Overfishing: What Sailors Should Know
The fallout from depleted fish stocks is complicated, but the path to recovery and the choices you can make aren’t. From our December 2012 issue.
Ever since my book Four Fish: The Future of the Last Wild Food came out, I’ve found myself frequently answering the same questions over and over again about the ocean, fisheries, and seafood. Which fish should I eat? Should I eat wild or farmed fish? Should I quit eating fish altogether?
These are the standard ones. While I’m always happy to entertain questions from people who want to engage with the sea, I feel that many are missing the point about the future of fish, fishing, and seafood.
Since cruising sailors are generally a salty bunch with enough time at sea under their belts to understand that the ocean is a subtle and complex organism, I was happy to sit down with the editors of Cruising World and dig a little deeper into the issues I believe are pertinent to this topic.
CW: Let’s start with the word overfishing. A lot of us don’t really know what it is. What is overfishing?
PG: We must distinguish overfishing from the more extreme issue of outright species extinction. The ocean is a good deal healthier than the land in terms of wild-species abundance. On land, we talk about saving the last few hundred Bengal tigers or the handful of whooping cranes remaining to us. But in the ocean, the fish we eat are orders of magnitude more abundant. Even Atlantic bluefin tuna, that much-celebrated overcaught fish, still number in the millions. What we’re talking about in the ocean is the loss of abundance, the loss of the ability of the particular species in question to feed us. Overfishing quite simply is the act of catching fish quicker than the rate those fish can replace themselves. This distinctly downward trend is also a reversible trend. Many fish grow fast and are very fertile, so even an overfished fish can make a fast recovery if given the chance.
CW: How do you stop overfishing?
PG: As University of Washington professor Ray Hilborn told me, the most effective way to stop overfishing is to limit the number of people who can fish a given population of animals. It’s pretty darn obvious that if you let everybody who wants to fish onto a fishing ground, there’s going to be too much fishing pressure. The impactful change you can make, therefore, is to set up rules whereby entry into the fishery is controlled. This has started to happen in the United States. In the last few years, the United States began implementing a system called Catch Shares, which pre-allocates the amount of fish that can be caught to a predetermined number of fishermen. This has worked very well with Gulf red snapper and Alaskan halibut, which are rebuilding nicely. It’s just now being implemented with New England groundfish, like cod and haddock, although that’s a more complicated and controversial story.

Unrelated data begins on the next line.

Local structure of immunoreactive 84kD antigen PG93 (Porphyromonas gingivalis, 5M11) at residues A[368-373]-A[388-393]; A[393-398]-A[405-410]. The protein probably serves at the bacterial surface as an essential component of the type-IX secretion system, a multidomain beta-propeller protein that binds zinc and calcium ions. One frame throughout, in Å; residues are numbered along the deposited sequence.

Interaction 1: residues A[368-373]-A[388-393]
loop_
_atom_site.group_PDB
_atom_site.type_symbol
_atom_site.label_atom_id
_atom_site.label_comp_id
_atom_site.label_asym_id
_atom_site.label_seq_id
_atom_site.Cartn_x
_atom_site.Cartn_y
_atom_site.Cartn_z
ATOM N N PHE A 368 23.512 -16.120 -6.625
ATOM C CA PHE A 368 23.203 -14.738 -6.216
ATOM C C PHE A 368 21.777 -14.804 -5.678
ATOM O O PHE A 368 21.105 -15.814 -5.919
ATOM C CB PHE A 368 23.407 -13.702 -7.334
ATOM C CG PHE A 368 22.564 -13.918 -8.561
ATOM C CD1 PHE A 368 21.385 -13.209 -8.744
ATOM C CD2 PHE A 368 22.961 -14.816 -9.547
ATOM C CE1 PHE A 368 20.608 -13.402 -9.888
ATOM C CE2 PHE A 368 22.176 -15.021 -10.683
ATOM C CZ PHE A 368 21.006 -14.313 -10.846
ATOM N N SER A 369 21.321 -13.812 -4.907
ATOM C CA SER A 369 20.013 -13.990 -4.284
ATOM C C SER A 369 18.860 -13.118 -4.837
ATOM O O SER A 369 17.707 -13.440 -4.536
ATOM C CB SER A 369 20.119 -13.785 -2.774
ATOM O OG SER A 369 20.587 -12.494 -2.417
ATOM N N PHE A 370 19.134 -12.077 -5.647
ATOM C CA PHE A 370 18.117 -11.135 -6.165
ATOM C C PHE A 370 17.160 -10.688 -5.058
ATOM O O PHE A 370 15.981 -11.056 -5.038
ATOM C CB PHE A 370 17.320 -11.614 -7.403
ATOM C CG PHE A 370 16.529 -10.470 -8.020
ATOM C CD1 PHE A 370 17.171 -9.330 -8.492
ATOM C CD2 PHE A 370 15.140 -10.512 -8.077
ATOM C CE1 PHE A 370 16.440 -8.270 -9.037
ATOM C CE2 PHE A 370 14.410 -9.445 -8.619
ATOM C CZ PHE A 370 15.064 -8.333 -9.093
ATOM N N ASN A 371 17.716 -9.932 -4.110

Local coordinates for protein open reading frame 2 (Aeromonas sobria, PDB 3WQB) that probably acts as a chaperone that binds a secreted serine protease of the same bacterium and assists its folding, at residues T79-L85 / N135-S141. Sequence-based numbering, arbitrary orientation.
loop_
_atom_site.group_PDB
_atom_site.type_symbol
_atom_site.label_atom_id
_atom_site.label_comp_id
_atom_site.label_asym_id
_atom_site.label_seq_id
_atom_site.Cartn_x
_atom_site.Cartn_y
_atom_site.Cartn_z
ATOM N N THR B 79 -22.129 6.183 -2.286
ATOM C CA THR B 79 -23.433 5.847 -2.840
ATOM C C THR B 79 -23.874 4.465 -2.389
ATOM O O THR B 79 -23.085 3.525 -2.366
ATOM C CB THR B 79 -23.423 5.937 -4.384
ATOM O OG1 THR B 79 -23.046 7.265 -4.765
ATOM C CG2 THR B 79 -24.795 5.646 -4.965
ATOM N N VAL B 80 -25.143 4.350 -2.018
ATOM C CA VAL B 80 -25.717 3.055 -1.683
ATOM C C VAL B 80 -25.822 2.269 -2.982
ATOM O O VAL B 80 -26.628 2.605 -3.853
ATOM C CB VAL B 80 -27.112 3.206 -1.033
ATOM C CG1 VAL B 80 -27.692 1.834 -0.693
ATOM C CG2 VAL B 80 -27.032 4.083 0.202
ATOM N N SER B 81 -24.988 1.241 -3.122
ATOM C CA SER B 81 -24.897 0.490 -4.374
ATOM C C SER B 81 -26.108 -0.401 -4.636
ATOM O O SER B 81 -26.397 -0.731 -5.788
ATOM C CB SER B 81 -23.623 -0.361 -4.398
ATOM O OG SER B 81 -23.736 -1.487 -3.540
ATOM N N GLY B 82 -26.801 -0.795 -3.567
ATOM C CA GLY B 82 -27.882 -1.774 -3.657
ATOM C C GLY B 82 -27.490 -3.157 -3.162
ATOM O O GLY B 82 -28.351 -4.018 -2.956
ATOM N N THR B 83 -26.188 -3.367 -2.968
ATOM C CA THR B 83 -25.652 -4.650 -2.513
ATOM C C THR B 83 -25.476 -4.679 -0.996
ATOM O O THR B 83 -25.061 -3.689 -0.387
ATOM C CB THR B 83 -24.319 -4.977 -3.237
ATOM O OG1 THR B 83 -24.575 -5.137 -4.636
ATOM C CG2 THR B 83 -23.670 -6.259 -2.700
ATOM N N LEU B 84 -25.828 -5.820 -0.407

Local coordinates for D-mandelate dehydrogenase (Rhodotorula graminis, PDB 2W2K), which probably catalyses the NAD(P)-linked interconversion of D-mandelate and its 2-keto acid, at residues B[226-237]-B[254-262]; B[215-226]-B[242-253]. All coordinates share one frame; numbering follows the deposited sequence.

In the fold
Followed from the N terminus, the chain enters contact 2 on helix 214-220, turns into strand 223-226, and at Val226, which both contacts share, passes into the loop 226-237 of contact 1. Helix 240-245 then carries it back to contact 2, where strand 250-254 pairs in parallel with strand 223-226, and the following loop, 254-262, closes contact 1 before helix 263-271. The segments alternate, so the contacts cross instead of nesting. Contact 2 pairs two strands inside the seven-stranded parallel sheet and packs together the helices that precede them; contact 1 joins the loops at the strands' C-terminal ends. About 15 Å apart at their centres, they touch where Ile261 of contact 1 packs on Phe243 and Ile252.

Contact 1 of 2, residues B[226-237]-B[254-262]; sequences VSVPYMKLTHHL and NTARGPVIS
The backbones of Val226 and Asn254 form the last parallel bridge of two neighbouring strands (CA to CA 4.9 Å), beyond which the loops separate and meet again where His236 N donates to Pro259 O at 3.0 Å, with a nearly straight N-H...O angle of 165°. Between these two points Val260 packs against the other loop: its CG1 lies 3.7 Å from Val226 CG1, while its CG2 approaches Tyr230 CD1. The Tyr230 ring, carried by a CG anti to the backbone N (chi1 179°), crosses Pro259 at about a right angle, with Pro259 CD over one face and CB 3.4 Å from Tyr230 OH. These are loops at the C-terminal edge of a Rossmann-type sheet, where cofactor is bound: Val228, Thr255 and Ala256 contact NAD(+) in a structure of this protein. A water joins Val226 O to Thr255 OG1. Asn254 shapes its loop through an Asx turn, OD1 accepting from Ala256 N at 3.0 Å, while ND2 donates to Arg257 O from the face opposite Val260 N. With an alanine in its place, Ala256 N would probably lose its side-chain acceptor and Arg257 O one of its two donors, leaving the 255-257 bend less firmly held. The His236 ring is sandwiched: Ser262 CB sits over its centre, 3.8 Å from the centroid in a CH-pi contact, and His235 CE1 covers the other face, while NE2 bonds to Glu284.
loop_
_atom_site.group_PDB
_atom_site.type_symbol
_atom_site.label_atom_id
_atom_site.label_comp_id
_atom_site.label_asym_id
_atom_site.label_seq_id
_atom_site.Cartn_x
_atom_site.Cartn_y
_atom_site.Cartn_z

CW: Then does it really matter which fish we eat?
PG: Yes, it does matter, but not in the way you think. Choosing a particular fish to eat or not eat is a little like trying to hit a moving target. Fish populations go up and down, and it’s very hard to identify a fish in the marketplace by its provenance. It’s better to think about the fishermen from whom you’re buying than about the fish themselves. My inclination is to buy from small-scale fishermen who use gear that doesn’t harm the bottom and that doesn’t kill untargeted species.
The fishermen who most often fall into this category are hook-and-line fishers, and many of them have bonded together into a new phenomenon called community supported fisheries, or CSFs. CSF members pre-buy a share in a local fishery and get a certain poundage per week. In the process, consumers get to know their fishermen and learn a lot about their immediate marine environments. Most coastal states now have CSFs, and their numbers are increasing.
CW: Does that mean that you’re against farmed fish?
PG: No, there are many good farmed-fish options. Arctic char and barramundi are a couple of good ones. But if your community has a solid, well-managed fishery, why not support it? This leads to a larger point about the American seafood diet. About 80 percent of the seafood that Americans consume is imported, according to the National Oceanic and Atmospheric Administration.
I think Americans would do well to eat American fish because they’re usually well managed and because it builds relationships in our local ports between consumers and producers.